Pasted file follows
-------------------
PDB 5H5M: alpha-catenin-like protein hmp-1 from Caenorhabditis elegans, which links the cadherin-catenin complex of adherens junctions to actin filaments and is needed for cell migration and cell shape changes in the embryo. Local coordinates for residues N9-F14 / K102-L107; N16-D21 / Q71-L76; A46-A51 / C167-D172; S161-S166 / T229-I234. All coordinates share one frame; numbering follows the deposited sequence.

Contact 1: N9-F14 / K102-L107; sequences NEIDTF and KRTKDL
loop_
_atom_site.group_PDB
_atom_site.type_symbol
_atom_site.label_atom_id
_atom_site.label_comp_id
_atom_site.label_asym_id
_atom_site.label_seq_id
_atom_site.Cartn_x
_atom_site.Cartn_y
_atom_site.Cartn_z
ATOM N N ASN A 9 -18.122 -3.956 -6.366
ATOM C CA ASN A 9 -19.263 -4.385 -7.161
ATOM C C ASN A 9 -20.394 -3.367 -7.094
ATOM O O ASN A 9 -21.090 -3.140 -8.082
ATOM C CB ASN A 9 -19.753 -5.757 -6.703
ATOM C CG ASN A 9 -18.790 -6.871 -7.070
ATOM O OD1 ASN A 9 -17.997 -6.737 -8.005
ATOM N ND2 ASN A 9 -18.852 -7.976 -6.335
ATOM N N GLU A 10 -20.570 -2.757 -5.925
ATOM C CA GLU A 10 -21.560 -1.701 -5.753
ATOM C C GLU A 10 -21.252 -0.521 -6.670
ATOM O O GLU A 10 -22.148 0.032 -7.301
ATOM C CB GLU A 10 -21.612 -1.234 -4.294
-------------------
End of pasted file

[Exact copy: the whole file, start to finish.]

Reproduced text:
PDB 5H5M: alpha-catenin-like protein hmp-1 from Caenorhabditis elegans, which links the cadherin-catenin complex of adherens junctions to actin filaments and is needed for cell migration and cell shape changes in the embryo. Local coordinates for residues N9-F14 / K102-L107; N16-D21 / Q71-L76; A46-A51 / C167-D172; S161-S166 / T229-I234. All coordinates share one frame; numbering follows the deposited sequence.

Contact 1: N9-F14 / K102-L107; sequences NEIDTF and KRTKDL
loop_
_atom_site.group_PDB
_atom_site.type_symbol
_atom_site.label_atom_id
_atom_site.label_comp_id
_atom_site.label_asym_id
_atom_site.label_seq_id
_atom_site.Cartn_x
_atom_site.Cartn_y
_atom_site.Cartn_z
ATOM N N ASN A 9 -18.122 -3.956 -6.366
ATOM C CA ASN A 9 -19.263 -4.385 -7.161
ATOM C C ASN A 9 -20.394 -3.367 -7.094
ATOM O O ASN A 9 -21.090 -3.140 -8.082
ATOM C CB ASN A 9 -19.753 -5.757 -6.703
ATOM C CG ASN A 9 -18.790 -6.871 -7.070
ATOM O OD1 ASN A 9 -17.997 -6.737 -8.005
ATOM N ND2 ASN A 9 -18.852 -7.976 -6.335
ATOM N N GLU A 10 -20.570 -2.757 -5.925
ATOM C CA GLU A 10 -21.560 -1.701 -5.753
ATOM C C GLU A 10 -21.252 -0.521 -6.670
ATOM O O GLU A 10 -22.148 0.032 -7.301
ATOM C CB GLU A 10 -21.612 -1.234 -4.294